And then she so eloquently responded:

“First of all: there’s a reason why the Cycle of Abuse is so damn effective, and that would be it. Women don’t start believing in the Cycle of Abuse because they’re in an abusive relationship– they already believe it before the abuse even begins. Every single time the abuser apologizes and they enter the “Honeymoon Phase,” that is exactly what the victims says to themselves. It’s not actually that bad. Look, see, he’s trying.”

To some degree, I see that in my brother’s attitude toward our mother. “She wants me to include her in my life, so okay, I’ll invite her to see this play I was in. I’ll agree to sleep over her house one weekend. I’ll try to give her a bajillionth chance to be a mother to me”.

I had said before that “there were not black eyes and broken bones”, but ironically, my younger brother (age 15 at the time) actually did end up with a broken bone before we both stopped living with her (and I was 17), and while it was only “indirectly” caused by her, it was still clearly a direct result of her abuse. (My mom was torturing me verbally/psychologically, and my brother found himself *so* frustrated after trying but failing to get her to stop that he punched a door-frame because of this – the more dangerous surface of a door-frame and not a wall because he was afraid of breaking a wall and angering our mother further.)  It should not take broken bones before abuse of kids “counts”. But in the current state of the world… *sigh*.

(Yes, my mother may not have been physically abusing me at the time, but my brother realized that the psychological abuse my mother was inflicting upon me was brutal – so brutal that he broke his own hand in reaction to it. My brother and I love each other more than most people love their siblings. We must have bonded over keeping each other sane as we grew up in… a particular type of war zone.)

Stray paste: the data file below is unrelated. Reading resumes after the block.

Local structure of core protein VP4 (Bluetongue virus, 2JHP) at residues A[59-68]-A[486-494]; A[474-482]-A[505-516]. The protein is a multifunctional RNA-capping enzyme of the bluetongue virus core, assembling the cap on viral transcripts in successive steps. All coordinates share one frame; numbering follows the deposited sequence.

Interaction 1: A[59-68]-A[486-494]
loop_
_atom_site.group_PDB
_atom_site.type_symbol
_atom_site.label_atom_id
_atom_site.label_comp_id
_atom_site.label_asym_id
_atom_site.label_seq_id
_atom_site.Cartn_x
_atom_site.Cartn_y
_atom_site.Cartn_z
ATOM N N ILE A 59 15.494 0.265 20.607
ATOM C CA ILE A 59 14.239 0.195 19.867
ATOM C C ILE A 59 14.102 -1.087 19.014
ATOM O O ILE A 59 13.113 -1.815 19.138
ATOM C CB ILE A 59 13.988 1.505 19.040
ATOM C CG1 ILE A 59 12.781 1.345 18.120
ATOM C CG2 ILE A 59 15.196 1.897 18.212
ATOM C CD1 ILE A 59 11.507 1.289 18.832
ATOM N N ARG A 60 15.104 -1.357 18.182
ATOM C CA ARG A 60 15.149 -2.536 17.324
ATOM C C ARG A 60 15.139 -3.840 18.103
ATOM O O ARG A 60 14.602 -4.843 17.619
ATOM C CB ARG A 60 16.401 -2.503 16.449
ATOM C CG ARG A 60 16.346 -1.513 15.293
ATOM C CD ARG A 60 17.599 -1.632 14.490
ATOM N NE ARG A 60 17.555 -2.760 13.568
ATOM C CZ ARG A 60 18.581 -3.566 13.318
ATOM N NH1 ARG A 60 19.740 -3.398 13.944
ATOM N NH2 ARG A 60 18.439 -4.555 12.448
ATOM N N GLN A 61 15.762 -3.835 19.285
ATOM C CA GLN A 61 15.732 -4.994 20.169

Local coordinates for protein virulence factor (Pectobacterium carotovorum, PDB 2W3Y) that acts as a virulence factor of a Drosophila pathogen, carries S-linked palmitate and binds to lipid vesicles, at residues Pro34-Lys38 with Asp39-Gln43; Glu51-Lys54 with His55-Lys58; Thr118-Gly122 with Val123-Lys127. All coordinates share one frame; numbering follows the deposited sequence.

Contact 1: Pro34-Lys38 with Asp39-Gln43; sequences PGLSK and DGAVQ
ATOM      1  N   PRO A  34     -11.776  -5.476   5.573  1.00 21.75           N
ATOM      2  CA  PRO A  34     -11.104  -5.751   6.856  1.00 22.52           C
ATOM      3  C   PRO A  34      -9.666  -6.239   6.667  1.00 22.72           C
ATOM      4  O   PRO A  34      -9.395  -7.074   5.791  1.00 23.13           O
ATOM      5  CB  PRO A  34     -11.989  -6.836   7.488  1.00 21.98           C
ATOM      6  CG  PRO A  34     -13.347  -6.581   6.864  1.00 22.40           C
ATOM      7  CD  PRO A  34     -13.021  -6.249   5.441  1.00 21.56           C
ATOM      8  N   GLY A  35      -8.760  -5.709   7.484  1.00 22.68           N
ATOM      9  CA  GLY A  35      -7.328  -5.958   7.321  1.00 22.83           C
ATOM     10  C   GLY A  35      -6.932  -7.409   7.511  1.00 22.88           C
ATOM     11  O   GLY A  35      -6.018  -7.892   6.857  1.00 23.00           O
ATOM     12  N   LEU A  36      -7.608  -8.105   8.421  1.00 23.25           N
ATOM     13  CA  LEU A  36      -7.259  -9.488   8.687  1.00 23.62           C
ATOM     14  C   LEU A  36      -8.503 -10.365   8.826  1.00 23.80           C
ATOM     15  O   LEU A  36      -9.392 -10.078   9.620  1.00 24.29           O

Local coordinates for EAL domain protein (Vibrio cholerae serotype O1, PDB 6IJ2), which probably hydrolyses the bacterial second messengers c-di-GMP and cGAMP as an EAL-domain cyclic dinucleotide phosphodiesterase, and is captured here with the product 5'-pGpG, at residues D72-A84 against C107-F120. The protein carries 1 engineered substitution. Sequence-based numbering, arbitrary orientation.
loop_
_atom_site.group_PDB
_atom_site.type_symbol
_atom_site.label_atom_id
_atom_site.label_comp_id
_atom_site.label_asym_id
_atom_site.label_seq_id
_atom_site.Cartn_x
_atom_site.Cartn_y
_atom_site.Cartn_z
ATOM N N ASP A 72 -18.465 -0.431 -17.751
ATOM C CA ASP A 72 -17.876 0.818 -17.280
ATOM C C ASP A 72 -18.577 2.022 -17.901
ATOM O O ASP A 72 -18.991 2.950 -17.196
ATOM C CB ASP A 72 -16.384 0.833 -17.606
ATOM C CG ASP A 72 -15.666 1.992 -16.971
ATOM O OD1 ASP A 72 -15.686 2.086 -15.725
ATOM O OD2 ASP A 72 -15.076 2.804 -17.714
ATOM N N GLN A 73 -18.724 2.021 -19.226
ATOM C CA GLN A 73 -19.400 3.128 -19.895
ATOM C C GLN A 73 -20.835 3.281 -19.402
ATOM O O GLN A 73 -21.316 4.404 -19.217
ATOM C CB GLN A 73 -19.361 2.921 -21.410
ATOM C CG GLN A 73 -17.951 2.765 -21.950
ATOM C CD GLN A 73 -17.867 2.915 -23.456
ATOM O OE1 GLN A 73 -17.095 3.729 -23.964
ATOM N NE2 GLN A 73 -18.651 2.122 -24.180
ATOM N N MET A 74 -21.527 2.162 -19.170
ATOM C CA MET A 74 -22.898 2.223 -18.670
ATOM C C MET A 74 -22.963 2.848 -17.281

My dad was in an abusive domestic relationship with his wife too, but society treats women as “harmless”… and men aren’t even *allowed* to be victims. I think if my father had realized that psychological abuse was a real thing, that women can be the abusers and that women aren’t automatically intrinsically good at being mothers the way “common knowledge” would have one believe…

And if my father had realized that men are not immune from falling under a cycle of abuse…

…maybe he would have actually chosen to protect himself and his children from this toxic person. Of course, he was also *rightfully* afraid of losing contact with his children, which was probably the main factor that allowed my mother to control my father, extort money from him, etc for my entire childhood. Many people in abusive domestic partnerships where children are involved experience threats of not being able to see their children, but men often worry that they are the gender with the most to fear when it comes to how a court will likely rule when it comes to custody and visitation, and it’s hard to say if this is true or false because studies on this are rare and fraught with bias, but it might be true. So my dad perhaps was in a way “smart” to never try to get a legal divorce, to just “Work things out” with the abusive woman.

Abusive relationships are a complicated subject matter to discuss, and I’ve only touched upon them here, but this is what I have to say for today.

2 thoughts on “The Insidious Nature of Abuse

  1. Thank you for posting this. I am currently in therapy dealing with this. Changing a lifetime of coping skills is not easy. Feeling anger and rage in their entirety for the first time since I was very young–is not easy.